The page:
Amtrak sees only scattered Thanksgiving sellouts

Historically busy period has different look in pandemic; some long-distance trains are full, although many did not run on key travel days
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The westbound Southwest Chief overtakes a Metra BNSF train at Hinsdale, Ill., on Nov. 28, 2020. With travel discouraged because of the pandemic, Amtrak experienced only scattered sellouts during the holiday travel period, normally its busiest of the year.
TRAINS: David Lassen

CHICAGO — It’s no surprise that what has become the busiest and most lucrative travel day for Amtrak, the Sunday after Thanksgiving, looks completely different in 2020.

In past years, Amtrak has leased commuter authority trainsets and added trips on its Boston-Washington, D.C., corridor, while Midwest and Pacific Northwest state partners figured out how to schedule additional round trips with existing equipment and operating crews. Coaches were also added to some long-distance trains over the holiday weekend. Even with more departures, trains consistently sold out.

This year, with travelers urged to limit Thanksgiving visits as COVID-19 cases surge, Amtrak added only one Boston-Washington and one Washington-New York Acela round trip Sunday to its existing 23 southbound and 20 northbound departures (some New York-bound long-distance trains don’t accept local passengers).

A Trains News Wire spot check on Saturday of all Sunday Northeast Corridor trains showed no sellouts. With a 50% capacity cap on reservations, the heaviest patronage was to New York from both endpoints; with fewer departures, Boston to New York trains averaged a 40-45% sellout. Between New York and Washington in both directions, trains operating beyond the corridor averaged 45%, Northeast Regionals mostly came in at 35-40%, and higher-priced Acela at 20% southbound and a 30-40% average to New York and Boston.

Elsewhere in the Northeast, space was available most of the day for Empire Corridor trains out of New York to Albany-Rensselaer, N.Y., and beyond, but all inbound trains were sold out, as was the eastbound Lake Shore Limited into Boston.

Most trains in the West had available inventory. An exception: the afternoon Amtrak Cascades from Seattle to Portland, the only train operating in that direction since Sunday is an “off” day for that segment of the Coast Starlight in both directions.  Washington Department of Transportation’s Rail Division is only running one daily round trip between Seattle and Eugene, Ore.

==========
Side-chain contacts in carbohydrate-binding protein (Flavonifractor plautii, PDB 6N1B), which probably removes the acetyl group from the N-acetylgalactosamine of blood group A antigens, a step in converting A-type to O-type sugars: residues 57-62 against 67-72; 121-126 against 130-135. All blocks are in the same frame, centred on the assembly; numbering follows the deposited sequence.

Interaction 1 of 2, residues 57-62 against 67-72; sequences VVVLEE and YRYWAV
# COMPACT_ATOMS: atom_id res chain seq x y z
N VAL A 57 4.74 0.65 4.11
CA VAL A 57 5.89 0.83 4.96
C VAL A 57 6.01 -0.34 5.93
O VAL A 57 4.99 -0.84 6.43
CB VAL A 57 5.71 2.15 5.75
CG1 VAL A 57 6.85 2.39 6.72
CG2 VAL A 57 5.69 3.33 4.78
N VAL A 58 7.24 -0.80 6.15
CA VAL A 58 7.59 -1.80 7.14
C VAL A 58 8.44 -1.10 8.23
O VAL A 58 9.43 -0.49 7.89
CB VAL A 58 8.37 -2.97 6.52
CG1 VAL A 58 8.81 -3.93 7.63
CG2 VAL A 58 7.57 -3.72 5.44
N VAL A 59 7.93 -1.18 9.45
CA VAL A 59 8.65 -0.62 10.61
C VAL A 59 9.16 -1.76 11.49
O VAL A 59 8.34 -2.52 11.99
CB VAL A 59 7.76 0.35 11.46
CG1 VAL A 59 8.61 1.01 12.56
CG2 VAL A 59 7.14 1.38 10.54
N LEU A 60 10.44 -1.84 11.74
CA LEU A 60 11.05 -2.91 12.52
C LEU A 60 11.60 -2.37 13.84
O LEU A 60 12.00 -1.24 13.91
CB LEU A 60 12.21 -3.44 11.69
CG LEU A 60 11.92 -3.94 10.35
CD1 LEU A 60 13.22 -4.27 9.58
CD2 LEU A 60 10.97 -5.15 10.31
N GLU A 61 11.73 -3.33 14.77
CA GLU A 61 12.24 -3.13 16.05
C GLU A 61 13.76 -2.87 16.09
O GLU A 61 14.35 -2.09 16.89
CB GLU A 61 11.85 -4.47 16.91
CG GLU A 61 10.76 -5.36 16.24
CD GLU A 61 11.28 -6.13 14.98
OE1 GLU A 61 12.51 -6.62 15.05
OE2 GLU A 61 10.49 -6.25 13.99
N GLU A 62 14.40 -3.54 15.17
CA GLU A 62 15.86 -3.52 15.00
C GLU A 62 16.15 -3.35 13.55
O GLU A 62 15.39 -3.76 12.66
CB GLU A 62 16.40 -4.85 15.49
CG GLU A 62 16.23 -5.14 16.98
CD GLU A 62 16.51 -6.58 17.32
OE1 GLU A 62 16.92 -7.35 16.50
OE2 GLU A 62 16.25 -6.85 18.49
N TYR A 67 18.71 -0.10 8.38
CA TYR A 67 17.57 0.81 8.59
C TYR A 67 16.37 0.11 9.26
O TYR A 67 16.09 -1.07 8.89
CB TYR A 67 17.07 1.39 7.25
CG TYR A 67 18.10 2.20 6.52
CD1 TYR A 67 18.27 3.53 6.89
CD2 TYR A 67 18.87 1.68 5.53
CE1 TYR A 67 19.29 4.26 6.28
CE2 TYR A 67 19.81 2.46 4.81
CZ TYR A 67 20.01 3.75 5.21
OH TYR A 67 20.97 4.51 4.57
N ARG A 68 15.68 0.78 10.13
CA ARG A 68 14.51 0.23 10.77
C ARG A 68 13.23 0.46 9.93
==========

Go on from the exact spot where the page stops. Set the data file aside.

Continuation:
A four-car, 2-hour-late Capitol Limited (center) threads past Metra and Amtrak Midwest Corridor trains toward Chicago Union Station on Nov. 7, 2020. The Capitol has been consistently sold out since the summer, operating with one Superliner coach, a baggage-coach, a Cross Country Café, and one sleeping car. 
Bob Johnston

A similar situation occurred at Chicago, where the Illinois-sponsored Illini to Carbondale, Ill., was sold out on a day the triweekly City of New Orleans doesn’t operate. The only long-distance train leaving Chicago Sunday is the Texas Eagle, and it had no available coach seating between Chicago and St. Louis in either direction on Friday and Sunday.

While airports reported their busiest travel days since the beginning of the pandemic, Amtrak’s triweekly national-network trains were mostly unable to snare additional business. Many didn’t operate on preferred travel days, space sold out well in advance on many routes, and the company made few adjustments to capture additional revenue, other than raising fares.

For instance, the eastbound Capitol Limited had no seats departing Chicago on Saturday, Nov 28 and Monday, Nov. 30, which had been the case for weeks in advance. Its two Superliner coaches have been sold out on at least 17 of 21 departures Trains News Wire spot-checked since triweekly service began in October.

It is true reservations are cancelled more frequently, as was the case Sunday on the southbound Crescent from Washington, D.C. to Atlanta. The three seats that became available on the day of departure were priced at $203 early in the afternoon. The cost of one seat dropped to $168 an hour before departure. (An advance-purchase fare of $137 was available most dates in October and November.) Meanwhile, Sunday’s northbound Crescent from Atlanta was sold out in coach.

All trains, regardless of how far they travel, are seeing bookings closer to the day of departure than ever, so it is not clear how much business Amtrak has turned away by not strategically adding capacity.   

However, for travelers who choose to book a nonrefundable fare in advance and can skirt holiday blackouts, Amtrak is holding its fifth annual “Track Friday Sale,” concluding Monday, Nov. 30, for travel Dec. 8, 2020, through April 30, 2021. As with other flash sales, the lower fares will display on the Amtrak website if the price is available on the train and date requested. The promotion is not valid on any of the California and Pennsylvania corridors, or Auto Train.
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